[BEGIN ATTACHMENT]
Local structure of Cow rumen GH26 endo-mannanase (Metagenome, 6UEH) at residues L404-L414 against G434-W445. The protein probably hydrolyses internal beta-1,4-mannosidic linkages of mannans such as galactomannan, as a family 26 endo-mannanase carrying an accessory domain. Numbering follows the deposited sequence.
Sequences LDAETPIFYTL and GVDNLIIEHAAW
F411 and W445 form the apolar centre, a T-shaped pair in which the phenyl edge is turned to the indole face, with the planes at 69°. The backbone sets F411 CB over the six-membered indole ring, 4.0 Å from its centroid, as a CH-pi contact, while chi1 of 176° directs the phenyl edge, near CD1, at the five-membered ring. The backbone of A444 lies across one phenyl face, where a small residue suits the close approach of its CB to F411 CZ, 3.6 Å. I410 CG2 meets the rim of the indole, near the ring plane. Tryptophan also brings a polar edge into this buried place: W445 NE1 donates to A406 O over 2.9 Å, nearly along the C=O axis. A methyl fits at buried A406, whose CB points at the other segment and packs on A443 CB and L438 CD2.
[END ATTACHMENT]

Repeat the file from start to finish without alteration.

Local structure of Cow rumen GH26 endo-mannanase (Metagenome, 6UEH) at residues L404-L414 against G434-W445. The protein probably hydrolyses internal beta-1,4-mannosidic linkages of mannans such as galactomannan, as a family 26 endo-mannanase carrying an accessory domain. Numbering follows the deposited sequence.
Sequences LDAETPIFYTL and GVDNLIIEHAAW
F411 and W445 form the apolar centre, a T-shaped pair in which the phenyl edge is turned to the indole face, with the planes at 69°. The backbone sets F411 CB over the six-membered indole ring, 4.0 Å from its centroid, as a CH-pi contact, while chi1 of 176° directs the phenyl edge, near CD1, at the five-membered ring. The backbone of A444 lies across one phenyl face, where a small residue suits the close approach of its CB to F411 CZ, 3.6 Å. I410 CG2 meets the rim of the indole, near the ring plane. Tryptophan also brings a polar edge into this buried place: W445 NE1 donates to A406 O over 2.9 Å, nearly along the C=O axis. A methyl fits at buried A406, whose CB points at the other segment and packs on A443 CB and L438 CD2.